Mandarin Chinese

Mandarin (/ˈmændərɪn/ (listen); simplified Chinese: 官话; traditional Chinese: 官話; pinyin: Guānhuà; literally: 'speech of officials') is a group of related varieties of Chinese spoken across most of northern and southwestern China. The group includes the Beijing dialect, the basis of Standard Mandarin or Standard Chinese. Because Mandarin originated in North China and most Mandarin dialects are found in the north, the group is sometimes referred to as the Northern dialects (北方话; běifānghuà). Many local Mandarin varieties are not mutually intelligible. Nevertheless, Mandarin is often placed first in lists of languages by number of native speakers (with nearly a billion).

Mandarin is by far the largest of the seven or ten Chinese dialect groups, spoken by 70 percent of all Chinese speakers over a large geographical area, stretching from Yunnan in the southwest to Xinjiang in the northwest and Heilongjiang in the northeast. This is generally attributed to the greater ease of travel and communication in the North China Plain compared to the more mountainous south, combined with the relatively recent spread of Mandarin to frontier areas.

Most Mandarin varieties have four tones. The final stops of Middle Chinese have disappeared in most of these varieties, but some have merged them as a final glottal stop. Many Mandarin varieties, including the Beijing dialect, retain retroflex initial consonants, which have been lost in southern dialect groups.

The capital has been within the Mandarin area for most of the last millennium, making these dialects very influential. Some form of Mandarin has served as a national lingua franca since the 14th century. In the early 20th century, a standard form based on the Beijing dialect, with elements from other Mandarin dialects, was adopted as the national language. Standard Chinese is the official language of the People's Republic of China[4] and Taiwan[5] and one of the four official languages of Singapore. It is used as one of the working languages of the United Nations.[6] It is also one of the most frequently used varieties of Chinese among Chinese diaspora communities internationally.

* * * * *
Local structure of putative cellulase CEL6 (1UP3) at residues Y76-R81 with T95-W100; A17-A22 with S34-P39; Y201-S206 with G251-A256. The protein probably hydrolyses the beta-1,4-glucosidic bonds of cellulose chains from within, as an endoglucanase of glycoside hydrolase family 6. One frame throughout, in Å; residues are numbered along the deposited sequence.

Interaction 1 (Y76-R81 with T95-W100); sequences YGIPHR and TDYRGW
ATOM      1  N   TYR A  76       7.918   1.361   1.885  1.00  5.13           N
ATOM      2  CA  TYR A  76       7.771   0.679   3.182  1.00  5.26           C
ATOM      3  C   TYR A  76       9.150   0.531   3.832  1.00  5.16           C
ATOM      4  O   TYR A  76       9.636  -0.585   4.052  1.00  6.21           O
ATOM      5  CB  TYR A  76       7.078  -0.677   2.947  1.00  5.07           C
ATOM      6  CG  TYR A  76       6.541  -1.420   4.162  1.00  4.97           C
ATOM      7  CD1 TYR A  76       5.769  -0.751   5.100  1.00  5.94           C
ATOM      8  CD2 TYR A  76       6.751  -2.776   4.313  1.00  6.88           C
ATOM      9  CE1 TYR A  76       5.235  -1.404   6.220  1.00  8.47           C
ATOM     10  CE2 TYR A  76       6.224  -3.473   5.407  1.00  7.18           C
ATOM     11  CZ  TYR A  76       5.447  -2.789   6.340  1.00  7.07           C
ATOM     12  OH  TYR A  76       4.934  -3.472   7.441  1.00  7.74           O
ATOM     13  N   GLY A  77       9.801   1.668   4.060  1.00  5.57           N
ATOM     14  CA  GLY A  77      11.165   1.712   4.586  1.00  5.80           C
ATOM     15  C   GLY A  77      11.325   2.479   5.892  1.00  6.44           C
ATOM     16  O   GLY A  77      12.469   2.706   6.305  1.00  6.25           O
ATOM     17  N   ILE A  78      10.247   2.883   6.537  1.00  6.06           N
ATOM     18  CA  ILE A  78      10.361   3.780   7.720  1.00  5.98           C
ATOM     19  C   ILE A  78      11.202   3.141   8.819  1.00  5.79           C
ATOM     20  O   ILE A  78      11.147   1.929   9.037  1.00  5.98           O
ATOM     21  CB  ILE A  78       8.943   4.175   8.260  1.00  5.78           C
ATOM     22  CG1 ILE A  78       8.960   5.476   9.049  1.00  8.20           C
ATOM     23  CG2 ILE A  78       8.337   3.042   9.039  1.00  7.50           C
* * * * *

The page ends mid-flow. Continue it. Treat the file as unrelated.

Mandarin
官话; 官話; Guānhuà
Guanhua swapped
Guānhuà (Mandarin)
written in Chinese characters
(simplified Chinese on the left, traditional Chinese on the right)
RegionMost of northern and southwestern China (see also Standard Chinese)
Native speakers
910 million (2015)[1]
200 million L2 (no date)[1]
Early forms
Standard forms
Standard Chinese
(Putonghua, Guoyu)
Dialects
Wenfa Shouyu[2]
Language codes
ISO 639-3cmn
Glottologmand1415[3]
Linguasphere79-AAA-b
Mandarin and Jin in China
Mandarin area in mainland China and Taiwan, with Jin (sometimes treated as a separate group) in light green
Mandarin Chinese
Simplified Chinese官话
Literal meaningofficials' speech
Northern Chinese
Simplified Chinese北方话
Traditional Chinese北方話
Literal meaningNorthern speech

Name

The English word "mandarin" (from Portuguese mandarim, from Malay menteri, from Sanskrit mantrin, meaning "minister or counsellor") originally meant an official of the Ming and Qing empires.[7][8][a] Since their native varieties were often mutually unintelligible, these officials communicated using a Koiné language based on various northern varieties. When Jesuit missionaries learned this standard language in the 16th century, they called it "Mandarin", from its Chinese name Guānhuà (官话/官話), or "language of the officials".[10]

In everyday English, "Mandarin" refers to Standard Chinese, which is often called simply "Chinese". Standard Chinese is based on the particular Mandarin dialect spoken in Beijing, with some lexical and syntactic influence from other Mandarin dialects. It is the official spoken language of the People's Republic of China (PRC), the de facto official language of the Republic of China (ROC, Taiwan), and one of the four official languages of the Republic of Singapore. It also functions as the language of instruction in Mainland China and in Taiwan. It is one of the six official languages of the United Nations, under the name "Chinese". Chinese speakers refer to the modern standard language as